F-TP−0.05 **−0.09−0.12 +0.00
F-ON+0.01−1.13 *+0.09−4.30


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Figure 1. Drainage basins and main river courses of the Ebro, Rhône, Po and Danube.
Figure 1. Drainage basins and main river courses of the Ebro, Rhône, Po and Danube.
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Figure 2. Box Whisker Plot (median, quartiles, data range) of monthly integrated river water discharge (km3 month−1).
Figure 2. Box Whisker Plot (median, quartiles, data range) of monthly integrated river water discharge (km3 month−1).
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Figure 3. Time series of annual discharge (Qyr; km3 yr−1) of the Ebro, Rhône, Po and Danube during the last century. Yellow areas indicate the median of water discharge and the arrows indicate 1st and 3rd quartile (data in Table 1).
Figure 3. Time series of annual discharge (Qyr; km3 yr−1) of the Ebro, Rhône, Po and Danube during the last century. Yellow areas indicate the median of water discharge and the arrows indicate 1st and 3rd quartile (data in Table 1).
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Figure 4. Time series of annual transport (kt yr−1) of the main nutrients (DIN, PO43− and SiO2) in the four considered rivers.
Figure 4. Time series of annual transport (kt yr−1) of the main nutrients (DIN, PO43− and SiO2) in the four considered rivers.
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Figure 5. Eutrophication potential of river nutrient loads (EP; kt-C yr−1) estimated by Redfield’s model and annual river discharges of DIN, SiO2, TP and PO43−. For each year, the lowest value of EP identifies the nutrient that potentially limits the new production sustained by river loads.
Figure 5. Eutrophication potential of river nutrient loads (EP; kt-C yr−1) estimated by Redfield’s model and annual river discharges of DIN, SiO2, TP and PO43−. For each year, the lowest value of EP identifies the nutrient that potentially limits the new production sustained by river loads.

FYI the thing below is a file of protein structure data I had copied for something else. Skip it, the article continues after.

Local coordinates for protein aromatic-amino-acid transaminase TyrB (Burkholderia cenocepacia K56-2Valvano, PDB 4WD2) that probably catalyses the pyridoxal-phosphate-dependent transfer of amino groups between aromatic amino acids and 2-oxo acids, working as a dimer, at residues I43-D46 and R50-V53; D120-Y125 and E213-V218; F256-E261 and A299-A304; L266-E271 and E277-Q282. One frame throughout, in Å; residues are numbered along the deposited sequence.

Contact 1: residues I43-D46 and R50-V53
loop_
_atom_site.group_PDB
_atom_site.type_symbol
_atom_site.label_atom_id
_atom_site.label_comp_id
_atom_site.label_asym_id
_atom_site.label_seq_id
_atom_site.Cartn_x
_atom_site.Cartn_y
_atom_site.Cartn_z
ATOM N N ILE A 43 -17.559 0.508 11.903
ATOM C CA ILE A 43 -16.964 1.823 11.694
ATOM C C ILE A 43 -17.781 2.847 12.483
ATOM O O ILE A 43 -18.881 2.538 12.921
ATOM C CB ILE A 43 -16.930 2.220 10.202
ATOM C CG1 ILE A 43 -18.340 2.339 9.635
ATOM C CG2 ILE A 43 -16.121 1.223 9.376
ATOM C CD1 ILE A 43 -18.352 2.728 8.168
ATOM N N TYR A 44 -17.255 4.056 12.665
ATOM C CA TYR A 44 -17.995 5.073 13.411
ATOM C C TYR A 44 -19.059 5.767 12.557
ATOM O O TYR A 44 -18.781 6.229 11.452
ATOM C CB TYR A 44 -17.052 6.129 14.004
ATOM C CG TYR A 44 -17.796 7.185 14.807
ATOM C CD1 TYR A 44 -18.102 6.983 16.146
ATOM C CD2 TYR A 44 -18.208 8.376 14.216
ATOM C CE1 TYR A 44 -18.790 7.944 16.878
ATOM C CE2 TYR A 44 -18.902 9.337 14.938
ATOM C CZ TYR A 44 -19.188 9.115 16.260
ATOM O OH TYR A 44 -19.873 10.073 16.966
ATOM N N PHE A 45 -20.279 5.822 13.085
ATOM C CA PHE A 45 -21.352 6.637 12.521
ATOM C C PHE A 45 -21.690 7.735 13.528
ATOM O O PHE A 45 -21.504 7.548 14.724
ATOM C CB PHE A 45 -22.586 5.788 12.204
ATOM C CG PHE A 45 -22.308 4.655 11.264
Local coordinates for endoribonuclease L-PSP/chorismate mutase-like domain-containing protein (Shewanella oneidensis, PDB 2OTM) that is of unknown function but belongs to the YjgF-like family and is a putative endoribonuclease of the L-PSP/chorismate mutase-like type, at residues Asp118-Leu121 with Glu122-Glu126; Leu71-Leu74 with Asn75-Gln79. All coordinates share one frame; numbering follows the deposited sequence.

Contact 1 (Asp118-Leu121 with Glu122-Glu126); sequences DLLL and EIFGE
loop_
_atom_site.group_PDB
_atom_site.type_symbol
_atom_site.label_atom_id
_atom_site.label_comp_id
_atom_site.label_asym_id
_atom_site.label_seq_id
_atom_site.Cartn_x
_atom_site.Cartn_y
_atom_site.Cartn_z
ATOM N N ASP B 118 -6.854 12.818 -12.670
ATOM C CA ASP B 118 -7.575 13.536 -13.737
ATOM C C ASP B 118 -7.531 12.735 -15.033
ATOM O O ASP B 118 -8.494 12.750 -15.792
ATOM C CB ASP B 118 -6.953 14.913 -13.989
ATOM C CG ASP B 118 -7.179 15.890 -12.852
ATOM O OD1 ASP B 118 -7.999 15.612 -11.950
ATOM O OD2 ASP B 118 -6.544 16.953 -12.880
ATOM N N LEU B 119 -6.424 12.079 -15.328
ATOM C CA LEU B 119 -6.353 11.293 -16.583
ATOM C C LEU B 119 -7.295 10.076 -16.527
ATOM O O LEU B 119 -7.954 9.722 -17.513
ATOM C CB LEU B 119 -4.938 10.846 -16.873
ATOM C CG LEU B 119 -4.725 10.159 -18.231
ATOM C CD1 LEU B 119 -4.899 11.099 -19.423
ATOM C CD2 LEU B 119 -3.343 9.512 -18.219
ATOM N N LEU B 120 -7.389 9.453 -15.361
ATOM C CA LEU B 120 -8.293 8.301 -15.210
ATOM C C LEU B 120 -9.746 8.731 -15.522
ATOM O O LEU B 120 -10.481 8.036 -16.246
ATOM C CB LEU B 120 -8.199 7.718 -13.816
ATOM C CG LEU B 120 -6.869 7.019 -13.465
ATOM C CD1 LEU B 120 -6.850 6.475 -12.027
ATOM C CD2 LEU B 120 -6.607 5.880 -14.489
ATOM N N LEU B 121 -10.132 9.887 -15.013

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Table 1. General characteristics of drainage basins and river runoff (km3 yr−1) of the Ebro, Rhône, Po and Danube.
Table 1. General characteristics of drainage basins and river runoff (km3 yr−1) of the Ebro, Rhône, Po and Danube.
(Gauging Station)
Drainage Basin
River Length
(n · 106)
Water Flow Data Series
Annual Water Flow
(km3 yr−1)
Median 1th–3rd Quartile Range
(Ceatal Izmail)
included tributaries; main river course.
Table 2. Analysis of the discontinuities in the series of annual river water discharge by SRSD method (cut-off length = 10 yr, Huber’s weight = 1): periods of homogenous flow, year of the shift, change of annual flow (Δ-flow) and confidence level (α).
Table 2. Analysis of the discontinuities in the series of annual river water discharge by SRSD method (cut-off length = 10 yr, Huber’s weight = 1): periods of homogenous flow, year of the shift, change of annual flow (Δ-flow) and confidence level (α).
RiverPeriodMean Flow
km3 yr−1 (m3 s−1)
Year of Change
km3 yr−1
1914–197916.5 (539)66
Ebro1980–20109.1 (292)311980−7.40.0001
2011–20124.9 (154)22011−4.20.0209
Rhône1920–194155.9 (1772)22
1942–197650.9 (1614)351942−5.00.1292
1977–200256.7 (1797)261977+5.80.0284
2003–201246.6 (1478)102003−10.10.0018
Po1914–194151.3 (1593)28
1942–197443.7 (1390)331942−7.60.0163
1975–200250.4 (1626)281975+6.70.0183
2003–200832.6 (1058)62003−17.80.0006
2009–201248.7 (1551)42009+16.10.0548
Danube1931–1945212.4 (6729)15
1946–1964189.0 (5990)191946−23.40.0910
1965–1982225.3 (7141)181965+36.30.0016
1983–2010201.5 (6381)281983−23.80.0208
2011–2012164.6 (5213)22011−36.90.0003
Table 3. Concentration (median, 1st–3rd quartile) of TSM (mg L−1), nutrients and organic matter (μmol L−1) in river waters and nutrient molar ratios, in 1990–2012.
Table 3. Concentration (median, 1st–3rd quartile) of TSM (mg L−1), nutrients and organic matter (μmol L−1) in river waters and nutrient molar ratios, in 1990–2012.
(Polesella, Serravalle, Pontelagoscuro)
(Reni, Sulina)
TSM (mg L−1)7.5 (5.0–11.0)12.3 (7.4–29)46.8 (28.4–110)26.5 (15.0–44)
NO3 (µmol L−1)165 (142–194)97 (76–119)161 (124–202)111 (82–141)
NH4+ (µmol L−1)2.8 (2.2–5.5)3.3 (1.5–5.6)5.3 (2.6–10.2)15.0 (9.1–25)
NO2 (µmol L−1)1.5 (1.1–2.0)1.6 (1.1–2.0)2.0 (1.3–3.0)2.1 (1.4–3.4)
DIN (µmol L−1)171 (146–201)102 (84–125)168 (302–216)132 (105–163)
PO43− (µmol L−1)2.3 (1.5–4.5)1.5 (1.1–1.9)1.9 (1.6–2.6)1.3 (0.6–2.0)
SiO2 (µmol L−1)130 (93–160) 64 (51–78)113 (85–134)61 (37–82)
TN (µmol L−1)211 (180–234) 123 (101–148) *249 (197–304) +147 (121–187) °°
TP (µmol L−1)2.9 (2.6–3.6)2.6 (2.2–3.2) *4.8 (4.2–6.1)2.8 (1.9–4.0)
TOC (µmol L−1)270 (208–341) 241 (199–304)340 (268–460) °398 (294–569) **
ON (µmol L−1)28.1 (22–46) 18.2 (12.7–29) *76 (41–145)25.3 (19.2–33) °°
OP (µmol L−1)1.0 (0.4–1.7)1.2 (0.8–1.8) *2.9 (1.9–4.1)1.2 (0.6–2.1)
DIN/PO43− (molar)72 (36–118)73 (52–100)85 (61–107)94 (62–228)
Si/DIN (molar)0.7 (0.5–1.0) 0.6 (0.5–0.7)0.6 (0.5–0.8)0.5 (0.4–0.8) °°